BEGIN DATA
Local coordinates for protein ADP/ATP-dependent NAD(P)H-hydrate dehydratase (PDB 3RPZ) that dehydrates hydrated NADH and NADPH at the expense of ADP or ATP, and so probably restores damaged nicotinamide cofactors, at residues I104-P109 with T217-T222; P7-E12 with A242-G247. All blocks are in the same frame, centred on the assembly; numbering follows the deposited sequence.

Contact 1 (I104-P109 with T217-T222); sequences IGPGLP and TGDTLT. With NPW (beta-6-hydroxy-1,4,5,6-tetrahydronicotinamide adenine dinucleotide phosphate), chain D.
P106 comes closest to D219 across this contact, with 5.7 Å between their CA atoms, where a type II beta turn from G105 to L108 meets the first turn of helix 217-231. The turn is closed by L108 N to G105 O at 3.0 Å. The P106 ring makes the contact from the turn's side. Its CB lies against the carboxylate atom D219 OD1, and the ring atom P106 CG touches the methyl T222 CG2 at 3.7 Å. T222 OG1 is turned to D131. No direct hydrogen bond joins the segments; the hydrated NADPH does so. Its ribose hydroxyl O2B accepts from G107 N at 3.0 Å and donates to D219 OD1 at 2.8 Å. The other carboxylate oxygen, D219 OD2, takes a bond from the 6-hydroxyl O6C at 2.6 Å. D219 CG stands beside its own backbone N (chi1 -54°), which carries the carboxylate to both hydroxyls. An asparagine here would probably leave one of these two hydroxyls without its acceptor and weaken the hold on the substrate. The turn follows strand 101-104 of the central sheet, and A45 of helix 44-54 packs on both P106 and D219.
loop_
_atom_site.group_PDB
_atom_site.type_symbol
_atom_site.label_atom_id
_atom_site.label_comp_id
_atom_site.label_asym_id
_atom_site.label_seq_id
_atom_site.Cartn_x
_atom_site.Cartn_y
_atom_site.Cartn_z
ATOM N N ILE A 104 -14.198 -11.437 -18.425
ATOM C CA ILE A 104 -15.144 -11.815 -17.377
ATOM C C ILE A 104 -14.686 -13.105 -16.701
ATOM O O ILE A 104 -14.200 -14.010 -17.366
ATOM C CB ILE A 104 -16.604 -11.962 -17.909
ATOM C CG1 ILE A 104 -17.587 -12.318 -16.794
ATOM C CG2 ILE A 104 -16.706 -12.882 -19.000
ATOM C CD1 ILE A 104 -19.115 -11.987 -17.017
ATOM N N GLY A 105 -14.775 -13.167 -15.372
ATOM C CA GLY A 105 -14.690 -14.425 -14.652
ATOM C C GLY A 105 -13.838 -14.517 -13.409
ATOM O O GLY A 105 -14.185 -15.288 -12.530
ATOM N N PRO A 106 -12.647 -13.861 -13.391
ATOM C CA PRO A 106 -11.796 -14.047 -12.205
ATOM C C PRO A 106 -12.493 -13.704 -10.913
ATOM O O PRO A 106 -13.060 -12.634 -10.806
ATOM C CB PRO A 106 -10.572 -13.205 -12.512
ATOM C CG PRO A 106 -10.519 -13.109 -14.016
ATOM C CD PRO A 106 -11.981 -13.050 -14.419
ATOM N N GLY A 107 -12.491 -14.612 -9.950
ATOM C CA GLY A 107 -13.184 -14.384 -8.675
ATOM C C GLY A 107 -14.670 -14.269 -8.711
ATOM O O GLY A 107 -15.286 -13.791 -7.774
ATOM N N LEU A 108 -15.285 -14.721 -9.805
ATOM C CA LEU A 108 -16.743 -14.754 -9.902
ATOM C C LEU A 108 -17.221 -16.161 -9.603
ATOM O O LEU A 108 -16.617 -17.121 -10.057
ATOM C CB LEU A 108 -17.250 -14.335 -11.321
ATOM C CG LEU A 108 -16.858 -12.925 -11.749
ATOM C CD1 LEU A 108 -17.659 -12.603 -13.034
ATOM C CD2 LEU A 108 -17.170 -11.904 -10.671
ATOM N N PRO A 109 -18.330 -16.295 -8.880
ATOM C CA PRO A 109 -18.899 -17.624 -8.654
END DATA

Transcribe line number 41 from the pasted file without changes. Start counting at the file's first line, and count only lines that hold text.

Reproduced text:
ATOM C CB LEU A 108 -17.250 -14.335 -11.321